Councilman Douglas McLaughlin agreed, saying it was impossible for him to make a decision about granting the company an easement to land the transmission line without speaking with the company.
“I still don’t understand how you can possibly get more information unless you talk to somebody, especially the people with the contracts,” McLaughlin said.
He also said the council is not close to reaching an agreement with Deepwater.
“I think there’s a misinterpretation of the word ‘negotiations,’ McLaughlin said. “We’re a long way from the negotiating table. It’s more about discussions.”
The current council has discussed the project in a “general sense” in executive session, but has not negotiated with Deepwater, Callaghan said.
“People think it’s a backroom deal because of the [Public Utilities Commission],” Callaghan said. “That sense is a little incorrect, but I can see why people feel that way.”
The PUC initially rejected Deepwater’s plan, citing the high energy costs. But the General Assembly amended the law to return the proposal to the PUC, who found it had no choice but to approve it under the new parameters.
Once discussions resume, council members must also balance representing their constituents while considering the project’s statewide implications. At recent town meetings and hearings on the project, representatives from the Sierra Club, National Wildlife Federation, Build R.I. and former state legislators have all spoken about the project.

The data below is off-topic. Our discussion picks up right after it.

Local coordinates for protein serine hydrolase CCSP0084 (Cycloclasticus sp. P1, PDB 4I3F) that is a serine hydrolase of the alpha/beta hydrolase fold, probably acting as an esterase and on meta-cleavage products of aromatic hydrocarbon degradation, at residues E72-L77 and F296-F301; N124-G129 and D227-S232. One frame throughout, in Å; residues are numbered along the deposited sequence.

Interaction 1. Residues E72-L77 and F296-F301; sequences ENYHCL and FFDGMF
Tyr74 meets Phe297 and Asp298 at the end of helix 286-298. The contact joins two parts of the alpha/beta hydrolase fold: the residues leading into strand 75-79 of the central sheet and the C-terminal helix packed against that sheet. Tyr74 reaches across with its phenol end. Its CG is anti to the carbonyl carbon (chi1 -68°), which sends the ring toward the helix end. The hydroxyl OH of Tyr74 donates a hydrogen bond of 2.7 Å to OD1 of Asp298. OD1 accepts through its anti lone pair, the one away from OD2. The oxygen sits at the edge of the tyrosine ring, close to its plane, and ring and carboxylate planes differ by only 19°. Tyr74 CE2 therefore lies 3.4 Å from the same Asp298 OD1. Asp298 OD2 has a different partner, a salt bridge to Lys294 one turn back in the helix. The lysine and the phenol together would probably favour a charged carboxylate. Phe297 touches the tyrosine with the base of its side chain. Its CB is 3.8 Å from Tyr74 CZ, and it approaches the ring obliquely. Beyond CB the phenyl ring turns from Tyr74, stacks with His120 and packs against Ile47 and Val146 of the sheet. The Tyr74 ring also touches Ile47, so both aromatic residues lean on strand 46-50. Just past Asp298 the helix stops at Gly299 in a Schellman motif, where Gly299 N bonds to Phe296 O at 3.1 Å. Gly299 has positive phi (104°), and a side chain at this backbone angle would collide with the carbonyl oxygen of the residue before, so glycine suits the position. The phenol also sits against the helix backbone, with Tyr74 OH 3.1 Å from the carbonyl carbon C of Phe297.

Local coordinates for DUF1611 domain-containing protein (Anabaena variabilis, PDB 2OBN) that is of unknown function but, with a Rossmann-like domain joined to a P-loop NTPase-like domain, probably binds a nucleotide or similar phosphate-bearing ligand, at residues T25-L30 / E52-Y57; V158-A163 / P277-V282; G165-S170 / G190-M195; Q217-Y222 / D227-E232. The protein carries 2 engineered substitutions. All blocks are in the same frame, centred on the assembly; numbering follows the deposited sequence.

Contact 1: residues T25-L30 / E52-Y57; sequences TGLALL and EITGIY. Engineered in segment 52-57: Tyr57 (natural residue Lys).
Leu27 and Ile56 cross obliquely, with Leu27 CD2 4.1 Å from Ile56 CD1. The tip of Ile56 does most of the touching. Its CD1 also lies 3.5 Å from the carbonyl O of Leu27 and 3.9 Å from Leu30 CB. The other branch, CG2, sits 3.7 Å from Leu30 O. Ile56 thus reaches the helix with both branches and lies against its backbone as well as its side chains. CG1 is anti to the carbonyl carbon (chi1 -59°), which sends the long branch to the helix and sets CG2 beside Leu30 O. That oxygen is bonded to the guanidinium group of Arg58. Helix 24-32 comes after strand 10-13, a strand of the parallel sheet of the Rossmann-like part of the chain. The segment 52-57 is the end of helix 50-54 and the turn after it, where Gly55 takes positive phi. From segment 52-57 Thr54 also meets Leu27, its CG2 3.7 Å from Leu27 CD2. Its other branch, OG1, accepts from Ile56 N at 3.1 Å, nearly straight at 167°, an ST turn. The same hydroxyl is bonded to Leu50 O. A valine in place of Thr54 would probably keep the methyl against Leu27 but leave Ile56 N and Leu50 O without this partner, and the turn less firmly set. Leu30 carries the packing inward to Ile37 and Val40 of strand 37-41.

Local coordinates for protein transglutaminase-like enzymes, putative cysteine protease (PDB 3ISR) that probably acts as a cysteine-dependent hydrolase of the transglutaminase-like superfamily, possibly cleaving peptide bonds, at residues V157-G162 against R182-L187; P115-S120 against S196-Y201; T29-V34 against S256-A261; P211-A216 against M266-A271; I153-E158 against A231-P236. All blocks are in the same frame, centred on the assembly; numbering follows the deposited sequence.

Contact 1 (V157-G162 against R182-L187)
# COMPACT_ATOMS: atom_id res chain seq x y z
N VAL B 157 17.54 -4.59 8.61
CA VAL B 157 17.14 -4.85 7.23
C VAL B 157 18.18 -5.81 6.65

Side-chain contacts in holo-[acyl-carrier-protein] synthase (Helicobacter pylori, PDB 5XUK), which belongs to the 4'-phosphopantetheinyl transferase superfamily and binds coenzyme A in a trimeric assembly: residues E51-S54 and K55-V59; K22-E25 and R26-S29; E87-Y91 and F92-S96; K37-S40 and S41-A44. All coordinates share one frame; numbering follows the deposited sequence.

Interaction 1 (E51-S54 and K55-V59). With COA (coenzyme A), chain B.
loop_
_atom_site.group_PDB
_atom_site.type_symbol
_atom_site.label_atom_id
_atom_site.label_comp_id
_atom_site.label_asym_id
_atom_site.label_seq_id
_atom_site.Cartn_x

“It has become a statewide issue at the council level, which is kind of strange,” Callaghan said.
State Senator Dawson Hodgson (R-Dist. 35) of Narragansett, South Kingstown, North Kingstown and East Greenwich appreciates what the council will confront when negotiations resume.
“There’s a real sense that the Narragansett Town Council has found itself as the citizens’ last defense against the implementation of this unsound public policy,” Hodgson said. “I feel Deepwater Wind as a project is going to harm the whole state, in terms of utility rates. The council has the opportunity to lessen the negative impact of Deepwater Wind on the residents of Narragansett.”
Cicilline-Buonanno said she will keep Narragansett’s best interests in mind.
“For me it’s not about the dollar signs,” she said. “It’s if we have an agreement and have discussions, and it’s going to enhance Narragansett.”